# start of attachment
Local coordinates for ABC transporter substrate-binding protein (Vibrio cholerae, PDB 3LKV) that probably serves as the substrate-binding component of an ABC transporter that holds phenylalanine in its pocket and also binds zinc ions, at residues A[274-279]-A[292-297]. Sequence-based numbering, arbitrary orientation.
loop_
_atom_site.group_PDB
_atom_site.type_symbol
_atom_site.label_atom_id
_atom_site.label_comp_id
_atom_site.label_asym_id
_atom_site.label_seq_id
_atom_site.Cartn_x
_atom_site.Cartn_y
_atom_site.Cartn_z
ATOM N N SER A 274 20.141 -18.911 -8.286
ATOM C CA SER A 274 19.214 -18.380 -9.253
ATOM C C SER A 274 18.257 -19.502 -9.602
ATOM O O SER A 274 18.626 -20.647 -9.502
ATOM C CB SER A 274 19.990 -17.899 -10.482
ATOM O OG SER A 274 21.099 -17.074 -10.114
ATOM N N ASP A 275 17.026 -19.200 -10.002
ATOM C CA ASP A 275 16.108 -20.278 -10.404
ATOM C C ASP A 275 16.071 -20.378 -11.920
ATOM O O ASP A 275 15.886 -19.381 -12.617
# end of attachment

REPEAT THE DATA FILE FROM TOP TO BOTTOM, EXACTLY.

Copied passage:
Local coordinates for ABC transporter substrate-binding protein (Vibrio cholerae, PDB 3LKV) that probably serves as the substrate-binding component of an ABC transporter that holds phenylalanine in its pocket and also binds zinc ions, at residues A[274-279]-A[292-297]. Sequence-based numbering, arbitrary orientation.
loop_
_atom_site.group_PDB
_atom_site.type_symbol
_atom_site.label_atom_id
_atom_site.label_comp_id
_atom_site.label_asym_id
_atom_site.label_seq_id
_atom_site.Cartn_x
_atom_site.Cartn_y
_atom_site.Cartn_z
ATOM N N SER A 274 20.141 -18.911 -8.286
ATOM C CA SER A 274 19.214 -18.380 -9.253
ATOM C C SER A 274 18.257 -19.502 -9.602
ATOM O O SER A 274 18.626 -20.647 -9.502
ATOM C CB SER A 274 19.990 -17.899 -10.482
ATOM O OG SER A 274 21.099 -17.074 -10.114
ATOM N N ASP A 275 17.026 -19.200 -10.002
ATOM C CA ASP A 275 16.108 -20.278 -10.404
ATOM C C ASP A 275 16.071 -20.378 -11.920
ATOM O O ASP A 275 15.886 -19.381 -12.617